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Caroline’s Five Favorite Books

Cup of Jo editor Caroline was a book editor for years and still reads a book a week. Bottom line: She knows her stuff. I love her recommendations, so here, she shares five of her favorite books (and please share yours!)…


Let me begin by saying, I could NEVER choose just five favorite books. That is like asking me to pick my favorite child. But of the many books I’ve loved, here are five titles that are worthy of favorite status. (Bonus: They’re all written by women!)

SELF-HELP by Lorrie Moore
Despite the title, this is not a self-help book, but a collection of nine brilliant short stories. I’ve loved everything Moore has written, but this is the one that first got me hooked. It didn’t matter that I was going through a horrible breakup at the time, that my job was miserable, that I was totally broke…you get the point. I stayed up too late reading these sharp, vulnerable, tragic-yet-hilarious tales and hoped it would never end.

THE FRAN LEBOWITZ READER by Fran Lebowitz
I love smart, funny books written by smart, funny women (Tina Fey, Mindy Kaling, Lena Dunham…) But for me, no one compares to the acerbic wit of Fran Lebowitz. This volume combines the two bestselling essay collections Metropolitan Life and Social Studies, in which Fran shares her hilarious insights on everything from polite conversation to baggage claim to people who are overly tan. It’s like listening to a curmudgeonly person complain in a really funny way. Not to be missed. (Bonus: Scorsese did a documentary about her a few years ago, and it’s amazing.)

LOTS OF CANDLES, PLENTY OF CAKE by Anna Quindlen
In a nutshell, Anna Quindlen makes life seem more good and less scary. I’ve read this memoir a few times now, and it’s become a tradition to look through it every year around my birthday. Anna, like Oprah, seems to know ALL OF THE THINGS and has an incredible gift for presenting them eloquently and wisely. This book reads like a wonderful conversation with a friend, that will soothe and inspire you time and time again.

WE SHOULD ALL BE FEMINISTS by Chimamanda Ngozi Adichie
This essay, based on the TED talk Beyoncé famously sampled, should be required reading for all human beings. The books is tiny—only 64 pages—but packs more humor, wisdom and good common sense in those pages than any other in recent memory. Read it for yourself, then give it to everyone you know.

THE GIRLS’ GUIDE TO HUNTING AND FISHING by Melissa Bank
This book was a big deal when it published back in 1999. It took me years to actually pick it up, largely because I took the “hunting” and “fishing” parts too literally. (What can I say? I was young then.) But when I finally did read it, I fell in love. The novel’s narrator, Jane, explores life as a teenager, dating in your 20s, career, heartbreak…She is alternately the person you’ve been, the person you are, and the person you’re glad you don’t have to be anymore. A wry and wonderful read.

What are some of your favorite books? Have you read anything good recently? Please share!

P.S. The best scary book, and a graphic novel I loved.

(Photo via Caroline’s instagram)

  1. Linda says...

    A GIFT FROM THE SEA by Anne Morrow Lindberg
    I give this book to the special women who come into my life, and to the ones who’ve been here all along but the time is finally right..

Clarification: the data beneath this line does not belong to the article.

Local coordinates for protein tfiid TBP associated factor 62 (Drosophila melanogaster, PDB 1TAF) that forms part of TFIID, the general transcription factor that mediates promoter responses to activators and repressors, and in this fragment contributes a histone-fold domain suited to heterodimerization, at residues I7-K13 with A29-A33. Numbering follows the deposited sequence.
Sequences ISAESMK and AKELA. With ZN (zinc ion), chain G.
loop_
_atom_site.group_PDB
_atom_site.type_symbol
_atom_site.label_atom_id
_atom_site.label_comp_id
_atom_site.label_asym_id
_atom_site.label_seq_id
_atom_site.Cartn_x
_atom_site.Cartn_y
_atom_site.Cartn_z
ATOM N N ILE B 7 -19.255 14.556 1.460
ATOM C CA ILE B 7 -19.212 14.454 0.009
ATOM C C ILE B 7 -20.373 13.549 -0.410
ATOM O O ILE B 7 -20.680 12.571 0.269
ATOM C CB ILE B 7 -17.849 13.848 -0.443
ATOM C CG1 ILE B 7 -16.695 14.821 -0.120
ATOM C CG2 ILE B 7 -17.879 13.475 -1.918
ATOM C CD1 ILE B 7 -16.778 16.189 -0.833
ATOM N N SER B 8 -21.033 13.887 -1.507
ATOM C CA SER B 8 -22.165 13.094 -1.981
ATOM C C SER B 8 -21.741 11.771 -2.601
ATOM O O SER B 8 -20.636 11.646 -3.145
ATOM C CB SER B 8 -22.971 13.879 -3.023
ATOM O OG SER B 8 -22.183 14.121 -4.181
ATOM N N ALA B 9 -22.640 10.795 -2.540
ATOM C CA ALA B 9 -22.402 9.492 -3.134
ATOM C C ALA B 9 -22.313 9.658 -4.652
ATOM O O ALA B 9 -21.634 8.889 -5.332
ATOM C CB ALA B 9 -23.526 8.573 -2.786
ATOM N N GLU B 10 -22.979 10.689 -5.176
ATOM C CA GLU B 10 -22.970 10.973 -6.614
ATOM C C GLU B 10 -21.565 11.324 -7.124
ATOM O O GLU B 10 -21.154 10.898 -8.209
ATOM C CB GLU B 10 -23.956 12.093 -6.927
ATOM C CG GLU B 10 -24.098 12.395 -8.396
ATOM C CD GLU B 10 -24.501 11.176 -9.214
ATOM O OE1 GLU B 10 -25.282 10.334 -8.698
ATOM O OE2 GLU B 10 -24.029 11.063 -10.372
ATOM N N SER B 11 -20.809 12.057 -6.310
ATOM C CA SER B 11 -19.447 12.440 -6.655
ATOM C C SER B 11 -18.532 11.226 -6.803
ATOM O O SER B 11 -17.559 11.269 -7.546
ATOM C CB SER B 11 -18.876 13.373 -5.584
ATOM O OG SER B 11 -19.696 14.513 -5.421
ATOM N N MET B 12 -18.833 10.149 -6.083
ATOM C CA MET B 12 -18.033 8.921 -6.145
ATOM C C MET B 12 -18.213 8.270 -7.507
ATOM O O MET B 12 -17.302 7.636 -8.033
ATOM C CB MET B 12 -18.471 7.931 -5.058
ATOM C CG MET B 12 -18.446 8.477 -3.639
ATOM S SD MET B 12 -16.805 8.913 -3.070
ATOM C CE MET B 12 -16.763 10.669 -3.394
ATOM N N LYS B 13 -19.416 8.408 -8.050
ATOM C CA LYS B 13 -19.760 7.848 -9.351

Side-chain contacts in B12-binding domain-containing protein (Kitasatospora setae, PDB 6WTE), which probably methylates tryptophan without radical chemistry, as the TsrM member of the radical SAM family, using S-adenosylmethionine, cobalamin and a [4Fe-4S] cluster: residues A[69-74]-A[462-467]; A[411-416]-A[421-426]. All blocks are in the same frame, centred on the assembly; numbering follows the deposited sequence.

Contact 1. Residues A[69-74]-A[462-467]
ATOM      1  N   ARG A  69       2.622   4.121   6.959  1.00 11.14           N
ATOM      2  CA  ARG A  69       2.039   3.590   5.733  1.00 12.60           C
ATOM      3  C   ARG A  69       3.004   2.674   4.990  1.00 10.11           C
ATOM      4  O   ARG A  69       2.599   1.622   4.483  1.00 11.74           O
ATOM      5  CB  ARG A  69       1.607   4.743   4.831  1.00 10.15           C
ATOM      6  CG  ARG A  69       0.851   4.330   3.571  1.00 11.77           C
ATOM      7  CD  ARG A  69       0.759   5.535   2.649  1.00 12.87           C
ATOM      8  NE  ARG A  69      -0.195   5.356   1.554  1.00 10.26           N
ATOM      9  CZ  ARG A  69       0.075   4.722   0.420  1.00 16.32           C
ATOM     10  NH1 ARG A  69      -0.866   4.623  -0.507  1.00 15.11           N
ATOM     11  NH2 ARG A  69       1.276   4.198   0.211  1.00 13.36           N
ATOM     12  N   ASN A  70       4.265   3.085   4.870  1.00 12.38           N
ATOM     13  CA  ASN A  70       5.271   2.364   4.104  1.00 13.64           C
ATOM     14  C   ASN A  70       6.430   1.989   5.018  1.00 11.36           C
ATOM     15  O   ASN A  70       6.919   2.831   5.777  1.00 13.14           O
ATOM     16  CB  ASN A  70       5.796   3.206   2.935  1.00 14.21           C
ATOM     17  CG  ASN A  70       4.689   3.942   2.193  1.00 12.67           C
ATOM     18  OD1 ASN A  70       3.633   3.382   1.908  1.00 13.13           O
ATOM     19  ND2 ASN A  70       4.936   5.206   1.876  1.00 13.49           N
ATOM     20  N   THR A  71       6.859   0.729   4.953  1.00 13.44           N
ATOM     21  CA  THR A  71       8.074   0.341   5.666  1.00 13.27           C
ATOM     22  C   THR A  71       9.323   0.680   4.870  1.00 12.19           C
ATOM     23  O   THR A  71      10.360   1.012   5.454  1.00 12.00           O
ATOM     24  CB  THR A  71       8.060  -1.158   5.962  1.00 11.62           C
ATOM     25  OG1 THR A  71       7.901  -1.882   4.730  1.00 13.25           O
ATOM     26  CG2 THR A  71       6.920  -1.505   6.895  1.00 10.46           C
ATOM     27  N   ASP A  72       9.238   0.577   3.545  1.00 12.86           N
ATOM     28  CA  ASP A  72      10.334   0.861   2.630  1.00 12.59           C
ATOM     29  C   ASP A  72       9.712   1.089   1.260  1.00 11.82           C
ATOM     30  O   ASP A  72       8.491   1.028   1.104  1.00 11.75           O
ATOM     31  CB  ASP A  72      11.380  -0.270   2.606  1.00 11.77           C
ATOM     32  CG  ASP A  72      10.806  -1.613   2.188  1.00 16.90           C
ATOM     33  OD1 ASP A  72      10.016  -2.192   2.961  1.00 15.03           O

2. Love this! What a great article idea. And excellent choices.

    My five all time fav reads – – that’s a hard one when you’ve been reading since 1968/69. :-) The first book I truly loved was Anne of Green Gables. My much older sister gave me the entire series when I was in sixth grade. Reading was ok before that, but after reading about Anne and her adventures I was hooked on stories!

    Gift from the Sea is a special book that really spoke to me the first time I read it a very long time ago as a young wife and brand-new mother. It now sits on my bedside table.

    I remember vividly reading The Glass Castle years ago when I was a young mother and recently remarried. During the few days I read it, I would make a mental picture of each place and scene described and think about it while on my daily run. It was hard to put down.

    Another read that made an impact on me was not a novel, but a play – Long Day’s Journey into Night. It was assigned to me my first year at prep school. I was in 11th grade. I’ll never forget the experience of reading that.

    And finally, I’d have to list The Year of Magical Thinking. This book was published within a year of my second marriage and shortly before my husband became terminally ill, but I did not read it until he died. He was actually the one who gave me the book as a gift our last Christmas together. He was 53. I was 45. He was dead less than two months later and his funeral was on my 46th birthday. Oddly enough, while most of the year or two that followed are a massive blur, I can remember almost every single word of that book. It spoke directly to me. So many of the things she described were happening to me. There were times when I felt as if I were reading my own words. Recalling it now, I am transported back to that time when I lived in my bed, surrounded by books and magazines so it would not seem empty. I hardly remember getting up and making sure my children were fed and off to school, but I remember reading that book. It’s probably strange, but I felt grateful that my husband and I had only known each other seven years, to the day, and had been married only just over four, because her grief was so overwhelming and all encompassing. It overpowered me. I could allow myself to imagine the loss after nearly a lifetime together. But it also helped me in ways I am just unable to describe. I will always be thankful for that book.